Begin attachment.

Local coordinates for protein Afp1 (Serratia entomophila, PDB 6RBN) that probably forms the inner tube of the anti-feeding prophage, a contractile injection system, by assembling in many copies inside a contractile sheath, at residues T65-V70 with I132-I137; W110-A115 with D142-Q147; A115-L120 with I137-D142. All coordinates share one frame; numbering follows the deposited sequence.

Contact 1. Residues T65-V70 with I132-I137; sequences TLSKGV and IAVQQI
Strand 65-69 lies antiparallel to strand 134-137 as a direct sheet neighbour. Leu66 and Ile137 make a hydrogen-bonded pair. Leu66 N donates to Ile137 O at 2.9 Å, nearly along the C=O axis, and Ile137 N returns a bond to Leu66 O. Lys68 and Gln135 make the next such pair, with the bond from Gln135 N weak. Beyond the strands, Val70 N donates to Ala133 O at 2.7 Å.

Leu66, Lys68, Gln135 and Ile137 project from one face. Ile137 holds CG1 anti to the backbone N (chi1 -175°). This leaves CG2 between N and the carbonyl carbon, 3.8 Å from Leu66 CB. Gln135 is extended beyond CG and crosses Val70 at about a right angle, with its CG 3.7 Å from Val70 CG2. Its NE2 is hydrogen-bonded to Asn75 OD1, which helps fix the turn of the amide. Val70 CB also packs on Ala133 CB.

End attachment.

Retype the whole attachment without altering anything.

Local coordinates for protein Afp1 (Serratia entomophila, PDB 6RBN) that probably forms the inner tube of the anti-feeding prophage, a contractile injection system, by assembling in many copies inside a contractile sheath, at residues T65-V70 with I132-I137; W110-A115 with D142-Q147; A115-L120 with I137-D142. All coordinates share one frame; numbering follows the deposited sequence.

Contact 1. Residues T65-V70 with I132-I137; sequences TLSKGV and IAVQQI
Strand 65-69 lies antiparallel to strand 134-137 as a direct sheet neighbour. Leu66 and Ile137 make a hydrogen-bonded pair. Leu66 N donates to Ile137 O at 2.9 Å, nearly along the C=O axis, and Ile137 N returns a bond to Leu66 O. Lys68 and Gln135 make the next such pair, with the bond from Gln135 N weak. Beyond the strands, Val70 N donates to Ala133 O at 2.7 Å.

Leu66, Lys68, Gln135 and Ile137 project from one face. Ile137 holds CG1 anti to the backbone N (chi1 -175°). This leaves CG2 between N and the carbonyl carbon, 3.8 Å from Leu66 CB. Gln135 is extended beyond CG and crosses Val70 at about a right angle, with its CG 3.7 Å from Val70 CG2. Its NE2 is hydrogen-bonded to Asn75 OD1, which helps fix the turn of the amide. Val70 CB also packs on Ala133 CB.